Saturday, September 22, 2012

Tips for Forefoot Walking

The title of my last post on forefoot walking may have implied that this walking technique is only for people who are experiencing knee pain.  That is not the case.  I believe forefoot walking is the way everyone should walk.  If you are experiencing knee pain, it can reduce that pain.  If you are not experiencing knee pain, it may prevent, or at least prolong the beginning of, knee pain.  And, it burns more calories.  With that in mind, here are my ideas on how to achieve the forefoot walking pattern.

Performing forefoot walking requires the development of a "Learning Experience".
  • Learning experiences are instructional environments that utilize the concept known as “Deliberate Practice”.
    • These environments can be self-generated or they can be generated by a teacher, a coach, an instructor, a medical professional, and/or athletic trainer.
  • Deliberate practice is a specific type of practice with the following requirements:
    • You must be cognitively involved in each and every practice attempt to change/learn a movement pattern.
    • You must think about what you are trying to change/learn about the movement pattern.
    • You must focus on the proprioceptive feeling of the changes/learning you are trying to accomplish.
    • You must cognitively evaluate your movement errors.
    • You must cognitively plan to make additional corrections in order to change/learn a movement pattern. 
  • Requirements 1 and 2 are dependent on the performer.
    • The performer must be told what they are required to do.  But, ultimately whether or not requirements 1 and 2 are met depends on the performer.
  • Requirements 3 through 5 are where instructional assistance may be needed.  
    • However, a performer should never rely solely on an instructor’s input and/or instruction.  
    • The performer must be able to self-determine whether requirements 3 through 5 are being met.  
    • When an instructor is not available, the performer must 
      • know what proprioceptive sensations to focus on,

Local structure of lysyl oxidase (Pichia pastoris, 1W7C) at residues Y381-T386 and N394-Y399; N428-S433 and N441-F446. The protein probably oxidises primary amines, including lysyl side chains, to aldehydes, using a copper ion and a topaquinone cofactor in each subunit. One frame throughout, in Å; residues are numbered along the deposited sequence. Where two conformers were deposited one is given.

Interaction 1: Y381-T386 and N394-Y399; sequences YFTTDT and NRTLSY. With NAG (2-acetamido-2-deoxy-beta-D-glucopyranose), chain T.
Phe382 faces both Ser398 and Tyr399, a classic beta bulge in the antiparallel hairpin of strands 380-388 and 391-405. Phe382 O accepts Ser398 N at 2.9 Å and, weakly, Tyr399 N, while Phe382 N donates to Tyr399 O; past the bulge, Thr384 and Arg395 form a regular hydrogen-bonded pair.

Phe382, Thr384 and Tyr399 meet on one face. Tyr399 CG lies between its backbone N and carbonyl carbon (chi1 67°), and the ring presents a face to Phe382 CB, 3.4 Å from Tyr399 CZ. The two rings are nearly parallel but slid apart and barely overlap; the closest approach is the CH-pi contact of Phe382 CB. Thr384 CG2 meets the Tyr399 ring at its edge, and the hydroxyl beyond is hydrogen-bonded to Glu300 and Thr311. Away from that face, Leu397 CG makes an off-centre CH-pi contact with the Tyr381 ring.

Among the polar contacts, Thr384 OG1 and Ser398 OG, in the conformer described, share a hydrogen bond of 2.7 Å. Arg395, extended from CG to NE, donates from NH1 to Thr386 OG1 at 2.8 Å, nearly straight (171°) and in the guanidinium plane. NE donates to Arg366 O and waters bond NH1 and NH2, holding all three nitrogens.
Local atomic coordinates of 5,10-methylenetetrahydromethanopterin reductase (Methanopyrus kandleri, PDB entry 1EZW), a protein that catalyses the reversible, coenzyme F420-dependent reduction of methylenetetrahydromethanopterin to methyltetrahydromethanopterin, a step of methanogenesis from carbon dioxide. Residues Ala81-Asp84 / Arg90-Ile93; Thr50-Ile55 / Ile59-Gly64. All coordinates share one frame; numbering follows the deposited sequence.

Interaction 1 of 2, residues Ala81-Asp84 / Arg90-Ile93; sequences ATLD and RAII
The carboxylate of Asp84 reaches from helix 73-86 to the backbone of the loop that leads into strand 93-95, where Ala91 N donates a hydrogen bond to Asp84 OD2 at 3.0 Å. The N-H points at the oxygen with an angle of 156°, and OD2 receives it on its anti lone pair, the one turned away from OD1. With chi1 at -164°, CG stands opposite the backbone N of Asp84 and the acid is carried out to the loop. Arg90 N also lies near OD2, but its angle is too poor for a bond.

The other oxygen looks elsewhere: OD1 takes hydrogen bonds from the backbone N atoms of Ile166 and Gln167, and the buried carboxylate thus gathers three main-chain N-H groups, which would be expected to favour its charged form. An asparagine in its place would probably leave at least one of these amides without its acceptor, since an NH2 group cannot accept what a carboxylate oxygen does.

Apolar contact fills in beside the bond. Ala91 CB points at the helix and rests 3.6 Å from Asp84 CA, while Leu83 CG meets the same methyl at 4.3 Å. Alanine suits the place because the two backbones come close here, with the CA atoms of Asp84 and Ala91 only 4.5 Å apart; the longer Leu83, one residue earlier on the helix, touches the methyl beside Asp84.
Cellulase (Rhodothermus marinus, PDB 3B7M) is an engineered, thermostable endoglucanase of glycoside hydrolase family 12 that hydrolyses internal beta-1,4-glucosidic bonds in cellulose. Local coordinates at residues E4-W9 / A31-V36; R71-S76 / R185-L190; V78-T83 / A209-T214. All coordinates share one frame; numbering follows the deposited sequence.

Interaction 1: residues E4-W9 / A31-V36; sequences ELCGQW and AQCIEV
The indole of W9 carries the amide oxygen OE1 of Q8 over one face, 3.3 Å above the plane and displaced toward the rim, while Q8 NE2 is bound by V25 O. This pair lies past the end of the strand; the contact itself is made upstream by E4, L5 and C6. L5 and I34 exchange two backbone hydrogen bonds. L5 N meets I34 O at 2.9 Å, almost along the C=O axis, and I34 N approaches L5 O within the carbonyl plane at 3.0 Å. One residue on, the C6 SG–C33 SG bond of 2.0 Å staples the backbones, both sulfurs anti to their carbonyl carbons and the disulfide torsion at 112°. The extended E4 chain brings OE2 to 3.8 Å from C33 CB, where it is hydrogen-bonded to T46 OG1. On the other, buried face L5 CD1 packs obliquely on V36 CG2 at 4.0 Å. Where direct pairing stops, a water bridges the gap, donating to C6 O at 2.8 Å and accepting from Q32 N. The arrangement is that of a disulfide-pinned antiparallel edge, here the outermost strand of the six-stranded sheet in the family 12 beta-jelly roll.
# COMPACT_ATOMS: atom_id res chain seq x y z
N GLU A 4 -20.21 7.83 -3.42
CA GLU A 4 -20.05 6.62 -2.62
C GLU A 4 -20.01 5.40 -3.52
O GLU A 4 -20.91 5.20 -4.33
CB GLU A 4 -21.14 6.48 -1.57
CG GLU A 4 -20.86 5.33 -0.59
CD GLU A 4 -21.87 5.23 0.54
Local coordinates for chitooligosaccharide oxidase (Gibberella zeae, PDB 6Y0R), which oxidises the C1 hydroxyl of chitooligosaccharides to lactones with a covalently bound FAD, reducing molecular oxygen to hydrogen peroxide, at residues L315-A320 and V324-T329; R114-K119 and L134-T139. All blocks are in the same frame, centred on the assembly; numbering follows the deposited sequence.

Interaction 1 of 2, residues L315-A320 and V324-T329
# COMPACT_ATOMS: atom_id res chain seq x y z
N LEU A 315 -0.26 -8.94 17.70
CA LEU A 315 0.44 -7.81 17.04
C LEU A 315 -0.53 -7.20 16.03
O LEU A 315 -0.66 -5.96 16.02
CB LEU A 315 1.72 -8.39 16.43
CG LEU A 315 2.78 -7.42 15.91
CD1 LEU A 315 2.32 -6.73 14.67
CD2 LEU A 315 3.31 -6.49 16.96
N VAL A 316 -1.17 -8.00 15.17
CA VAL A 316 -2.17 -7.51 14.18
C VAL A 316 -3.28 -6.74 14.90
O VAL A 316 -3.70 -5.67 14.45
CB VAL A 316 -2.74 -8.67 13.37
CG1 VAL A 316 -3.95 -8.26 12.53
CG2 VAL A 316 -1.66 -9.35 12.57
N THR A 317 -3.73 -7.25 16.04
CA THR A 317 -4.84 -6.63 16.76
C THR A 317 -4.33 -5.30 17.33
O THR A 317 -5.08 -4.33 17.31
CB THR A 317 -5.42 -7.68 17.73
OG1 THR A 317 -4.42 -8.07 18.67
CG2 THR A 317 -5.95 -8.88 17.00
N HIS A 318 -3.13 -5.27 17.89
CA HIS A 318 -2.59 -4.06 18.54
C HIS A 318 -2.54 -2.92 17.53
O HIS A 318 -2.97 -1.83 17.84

• identify and evaluate their movement errors, and 
      • plan the appropriate corrections that need to be made.

So, as your instructor, I will provide you with information to meet Deliberate Practice requirement number 3: the proprioceptive feelings you should focus on when you perform your deliberate practice of forefoot walking. 
  • You should feel yourself pushing backwards with the support foot for as long as possible.  Focus on the following:
    • Feel your heel lift off the ground while feeling your toes are still on the ground.
    • Pushing backwards with the support foot for as long as possible will cause you to achieve a forward torso lean as your swinging leg rotates forward.
  • You should feel a slight bend (i.e., flexion) of the swing leg knee throughout the entire forward swing.  The knee should never be straight.  Focus on the following:
    • Feel a stretch of the quadriceps muscle group and a contraction of the hamstring muscle group as the leg swings forward.
    • A slight flexion of the swing leg knee will make it easier to achieve the forefoot landing position when your swing leg makes contact with the ground.
  • You should feel that your toes are slightly lower than your heel when the foot makes contact with the ground.  Focus on the following:
    • Just prior to ground contact, you should feel a slight contraction of the calf muscles (i.e., the gastrocnemius and soleus muscles).  This will provide a slight plantarflexion angle at the ankle. It will also increase knee flexion because the gastrocnemius muscle is a knee flexor.
    • When your foot makes contact with the ground, the heel will be barely off the ground.  You should feel pressure under the ball of the foot and no pressure under the heel.
  • As your body moves over your foot, you should feel your heel make contact with the ground.  This will provide maximum stability as the opposite leg swings forward.

Give forefoot walking a try.  If you can replace your belief that heel-strike walking is the natural way to walk (and it is not - barefoot walking is the natural way to walk and barefoot walkers do not land with a heel strike; they land with a forefoot strike) and you deliberately practice forefoot walking, I believe you will experience less lower extremity joint pain, less low back pain, and as a side benefit, you will burn more calories.

Good luck and post your experiences with this new method of walking.  I want to know what you experience.

1 comment:

  1. How is your progress with forefoot walking. I know you have been deliberately practicing this for some time now. Has it become learned?